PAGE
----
Stowe is up to plate now. Talking about his personal experience with technical writing. You are going to get better at doing this the more you do it. "I believe it is impossible to tell a good story to change someone's view on it, unless your character comes across strongly." There was also this great word of advice from Stowe about the 15 second rule... if you drop it on the floor there is 15 second where you can grab it and eat it. Same goes for blogging, going back and editing old posts (deep editing) is like this. Going into an example post about tags in systems.
The floor then opened for Q&A. Some good questions, overall a good presentation. I would like to have heard more about chunking of information for specifically writing on the web. Other than that it was a good presentation and provided a lot of good insight.
BBS 05: Picking a Platform: Blogging Engines Compared
Blog Business Summit comments from Molly Holzschlag and DL Byron's session on Picking a Platform: Blogging Engines Compared.
Molly came in with a great opening about blogging tools and how you should consider them. Hosted servers are up first. DL Byron covered Blogger with Blogspot (apparently he has a really old account he forgot about) and TypePad (just created the account and blog in about 10 minutes). And with that the floods of questions came in. Pretty much spent the rest of the presentation on that slide and answering questions from the audience. Finally moving on to WordPress, Movable Type and other non-hosted solutions. The actual user doesn't care what tools you use on your site or blog, it's just part of the technology.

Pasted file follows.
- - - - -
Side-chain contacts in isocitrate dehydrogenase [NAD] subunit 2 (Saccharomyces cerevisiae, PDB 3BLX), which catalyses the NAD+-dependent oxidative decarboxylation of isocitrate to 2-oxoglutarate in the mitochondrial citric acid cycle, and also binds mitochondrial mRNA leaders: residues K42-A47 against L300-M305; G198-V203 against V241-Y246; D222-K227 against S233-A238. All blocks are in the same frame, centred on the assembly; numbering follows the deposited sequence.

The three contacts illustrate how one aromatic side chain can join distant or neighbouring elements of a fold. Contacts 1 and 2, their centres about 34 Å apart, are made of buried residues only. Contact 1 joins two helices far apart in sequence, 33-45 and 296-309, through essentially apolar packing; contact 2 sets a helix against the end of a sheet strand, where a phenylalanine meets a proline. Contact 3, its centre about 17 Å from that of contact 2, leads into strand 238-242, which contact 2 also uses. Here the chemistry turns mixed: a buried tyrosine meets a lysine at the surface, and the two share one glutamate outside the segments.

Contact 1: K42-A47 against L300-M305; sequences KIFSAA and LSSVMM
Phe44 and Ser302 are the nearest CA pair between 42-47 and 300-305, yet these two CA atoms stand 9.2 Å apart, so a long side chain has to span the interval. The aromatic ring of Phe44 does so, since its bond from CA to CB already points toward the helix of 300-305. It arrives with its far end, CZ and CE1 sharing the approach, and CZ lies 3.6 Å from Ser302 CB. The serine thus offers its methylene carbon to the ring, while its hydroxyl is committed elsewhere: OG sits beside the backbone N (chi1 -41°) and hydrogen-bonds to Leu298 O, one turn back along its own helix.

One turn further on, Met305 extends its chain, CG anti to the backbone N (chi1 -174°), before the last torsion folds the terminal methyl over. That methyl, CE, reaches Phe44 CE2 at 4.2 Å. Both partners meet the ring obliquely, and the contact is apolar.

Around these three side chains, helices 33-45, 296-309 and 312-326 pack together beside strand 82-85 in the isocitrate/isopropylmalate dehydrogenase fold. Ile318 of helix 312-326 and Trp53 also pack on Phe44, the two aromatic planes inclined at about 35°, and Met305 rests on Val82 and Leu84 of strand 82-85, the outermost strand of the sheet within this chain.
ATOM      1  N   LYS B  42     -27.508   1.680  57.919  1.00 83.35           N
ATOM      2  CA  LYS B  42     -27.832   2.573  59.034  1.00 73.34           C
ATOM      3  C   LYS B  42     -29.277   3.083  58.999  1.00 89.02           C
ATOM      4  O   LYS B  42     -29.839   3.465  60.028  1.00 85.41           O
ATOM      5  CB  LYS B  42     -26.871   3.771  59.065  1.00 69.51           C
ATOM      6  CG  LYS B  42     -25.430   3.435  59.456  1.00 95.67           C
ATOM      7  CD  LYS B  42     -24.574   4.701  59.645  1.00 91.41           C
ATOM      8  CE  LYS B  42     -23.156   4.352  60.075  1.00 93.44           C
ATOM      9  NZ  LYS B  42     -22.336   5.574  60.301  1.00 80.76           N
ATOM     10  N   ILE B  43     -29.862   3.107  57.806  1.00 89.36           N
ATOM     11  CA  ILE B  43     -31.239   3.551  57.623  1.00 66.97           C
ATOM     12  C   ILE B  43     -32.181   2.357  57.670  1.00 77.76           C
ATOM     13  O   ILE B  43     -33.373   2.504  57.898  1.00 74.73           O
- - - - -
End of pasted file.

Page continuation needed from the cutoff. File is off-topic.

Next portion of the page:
I think that even tho they got stuck on that slide, I think the audience got the most out of this session. There was a lot of great questions and a lot of good introduction questions like "what is staging?" and "does Blogger support feeds?" I think the best way you can learn about a tool is by kicking the tires.